Songs in Ordinary Time

Songs in Ordinary Time

3.2 23
by Mary McGarry Morris
     
 

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It's the summer of 1960 in Atkinson, Vermont. Maria Fermoyle is a strong but vulnerable divorced woman whose loneliness and ambition for her children make her easy prey for dangerous con man Omar Duvall. Marie's children are Alice, seventeeninvolved with a young priest; Norm, sixteenhotheaded and idealistic; and Benny,See more details below

Overview

It's the summer of 1960 in Atkinson, Vermont. Maria Fermoyle is a strong but vulnerable divorced woman whose loneliness and ambition for her children make her easy prey for dangerous con man Omar Duvall. Marie's children are Alice, seventeeninvolved with a young priest; Norm, sixteenhotheaded and idealistic; and Benny, twelveisolated and misunderstood, and so desperate for his mother's happiness that he hides the deadly truth he knows about Duvall. We also meet Sam Fermoyle, the children's alcoholic father; Sam's brother-in-law, who makes anonymous "love" calls from the bathroom of his failing appliance store; and the Klubock family, whoin contrast to the Fermoyleslive an orderly life in the house next door.


Songs in Ordinary Time is a masterful epic of the everyday, illuminating the kaleidoscope of lives that tell the compelling story of this unforgettably family.

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Editorial Reviews

Publishers Weekly - Publisher's Weekly
As she proved in her first novel, Vanished, and in the equally compelling A Dangerous Woman, Morris can depict society's outsiders-people with bleak presents and no futures-with rare understanding and compassion. Here, she portrays an entire community, a small town in Vermont during the summer of 1960, and then focuses on one family, the Fermoyles. With no support from her alcoholic ex-husband Sam, Marie Fermoyle has struggled for eight years to raise her three children. She is sharp-tongued, bitter, resentful and driven nearly to distraction by unending money worries and her own shame at being a poor divorce in a staunchly Catholic town. The arrival of mysterious Omar Duvall with his con man's spiel of sudden riches brings Marie hope that she can change her dead-end existence. Among the 30 or so characters, there are no happy people: in fact, at first, one thinks this will be just an unbroken litany of sour, wasted lives, people mired in frustration and desperation, hiding tawdry secrets. But, although the exposition is long and leisurely, one is soon caught in the web of Morris's narrative, particularly in Marie's manipulation by Duvall, who sponges off the family while appearing to offer Marie the love she desperately craves. Meanwhile, her children-teenaged Alice and Norm, and fearful 12-year-old Benjy-are out-matched by the oily Omar, and they undergo their own torments as adolescents shamed by their parents and miserably conscious of their poverty. Innocent Benjy holds a secret so terrible he doesn't even fathom it until it is almost too late to avert tragedy. Morris weaves the taut strands of her plot with remarkable skill, revealing how people with no financial security and few mental resources are controlled by others more feral and more dangerous. Throughout, she maintains the suspense triggered by a dead body in the woods, and she pries open a Pandora's box of secrets, including double lives and the hypocrisy that masks sin behind piety. This novel becomes more powerful as one reads, building to a heartstopping denouement, yet remaining strictly observant of the minutiae of daily life that give the book its honesty and pathos.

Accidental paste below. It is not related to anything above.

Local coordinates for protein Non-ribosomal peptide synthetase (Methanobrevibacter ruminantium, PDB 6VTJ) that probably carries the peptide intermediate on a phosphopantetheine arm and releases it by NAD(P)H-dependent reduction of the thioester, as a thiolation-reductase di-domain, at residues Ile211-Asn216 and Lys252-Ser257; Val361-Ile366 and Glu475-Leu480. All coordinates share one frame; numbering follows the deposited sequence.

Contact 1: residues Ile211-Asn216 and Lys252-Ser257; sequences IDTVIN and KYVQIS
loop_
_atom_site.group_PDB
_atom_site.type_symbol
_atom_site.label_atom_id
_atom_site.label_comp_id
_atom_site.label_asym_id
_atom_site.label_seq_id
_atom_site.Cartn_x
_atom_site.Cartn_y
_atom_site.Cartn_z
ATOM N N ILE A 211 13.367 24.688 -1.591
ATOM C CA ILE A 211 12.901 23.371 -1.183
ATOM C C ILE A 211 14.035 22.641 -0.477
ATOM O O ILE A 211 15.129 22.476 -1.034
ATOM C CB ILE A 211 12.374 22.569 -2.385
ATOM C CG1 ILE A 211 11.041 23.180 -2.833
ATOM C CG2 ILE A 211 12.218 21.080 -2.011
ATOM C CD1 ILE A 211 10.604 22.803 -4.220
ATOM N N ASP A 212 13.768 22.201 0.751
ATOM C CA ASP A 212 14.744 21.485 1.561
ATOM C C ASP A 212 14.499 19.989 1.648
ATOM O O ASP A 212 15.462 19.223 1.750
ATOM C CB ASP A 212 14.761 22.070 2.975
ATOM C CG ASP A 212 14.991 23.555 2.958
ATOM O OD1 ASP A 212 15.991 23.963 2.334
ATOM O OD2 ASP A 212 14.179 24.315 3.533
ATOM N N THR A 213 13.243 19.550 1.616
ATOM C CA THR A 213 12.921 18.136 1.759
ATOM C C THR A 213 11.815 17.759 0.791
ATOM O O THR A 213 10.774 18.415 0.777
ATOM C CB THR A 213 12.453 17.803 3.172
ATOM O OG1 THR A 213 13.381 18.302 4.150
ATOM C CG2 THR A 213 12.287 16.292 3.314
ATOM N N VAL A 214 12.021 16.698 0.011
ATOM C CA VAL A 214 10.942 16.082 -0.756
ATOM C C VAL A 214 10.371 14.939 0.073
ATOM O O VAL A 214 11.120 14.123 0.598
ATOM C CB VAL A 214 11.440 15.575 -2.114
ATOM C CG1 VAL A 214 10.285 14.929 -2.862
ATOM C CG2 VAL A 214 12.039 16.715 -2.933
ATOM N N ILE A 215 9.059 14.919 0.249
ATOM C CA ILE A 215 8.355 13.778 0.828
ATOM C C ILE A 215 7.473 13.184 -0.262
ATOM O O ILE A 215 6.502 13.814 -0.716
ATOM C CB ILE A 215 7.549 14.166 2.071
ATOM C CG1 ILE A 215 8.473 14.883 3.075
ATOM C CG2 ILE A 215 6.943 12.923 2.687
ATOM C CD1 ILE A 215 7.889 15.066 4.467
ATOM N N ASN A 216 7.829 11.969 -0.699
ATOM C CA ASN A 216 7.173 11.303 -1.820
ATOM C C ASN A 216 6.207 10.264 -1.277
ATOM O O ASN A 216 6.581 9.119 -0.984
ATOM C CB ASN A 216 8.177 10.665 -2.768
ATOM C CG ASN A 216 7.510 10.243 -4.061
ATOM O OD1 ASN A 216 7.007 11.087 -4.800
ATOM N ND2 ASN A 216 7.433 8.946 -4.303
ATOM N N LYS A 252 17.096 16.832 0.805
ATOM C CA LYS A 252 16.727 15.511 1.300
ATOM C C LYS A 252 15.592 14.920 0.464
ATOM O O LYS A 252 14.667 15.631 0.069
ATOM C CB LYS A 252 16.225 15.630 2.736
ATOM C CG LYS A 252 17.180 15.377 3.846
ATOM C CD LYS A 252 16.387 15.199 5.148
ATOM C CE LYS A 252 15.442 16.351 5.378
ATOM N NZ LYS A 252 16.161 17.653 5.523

Library Journal
Morris has had critical success with novels like A Dangerous Woman (LJ 11/15/90), which was made into a movie starring Debra Winger. But according to her publicist, this new work-which features an Irish American woman vulnerable to the blandishments of a con man-has a "commercial edge."
Donna Seaman
Morris, author of "A Dangerous Woman" (1990), has written a novel large enough to live in, a sprawling piece about small-town life. The year is 1960, the season is summer, and the town is Atkinson, Vermont. At the core is the Fermoyle household, a ramshackle place ruled by overworked, vexed, and cantankerous Marie. The only contribution her alcoholic ex-husband makes is to terrify and embarrass their three children. Norm and Alice are teenagers with short tempers, raging hormones, and doubtful prospects; Benjy is a young boy beset with fears and anxious for his mother's happiness. He thinks he's found the key, an unctuous con man calling himself Omar Duvall, but Benjy knows Duvall's awful secret and it's eating him alive. Meanwhile, Duvall just makes himself at home, convincing Marie to invest in one of his scams. From this center that doesn't quite hold, Morris spins countless side plots involving illicit affairs, family scandals, and unrequited love. This is perfect for readers who like big, busy novels.

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Product Details

ISBN-13:
9781101199473
Publisher:
Penguin Publishing Group
Publication date:
08/01/1996
Sold by:
Penguin Group
Format:
NOOK Book
Pages:
768
Sales rank:
374,264
File size:
1 MB
Age Range:
18 Years

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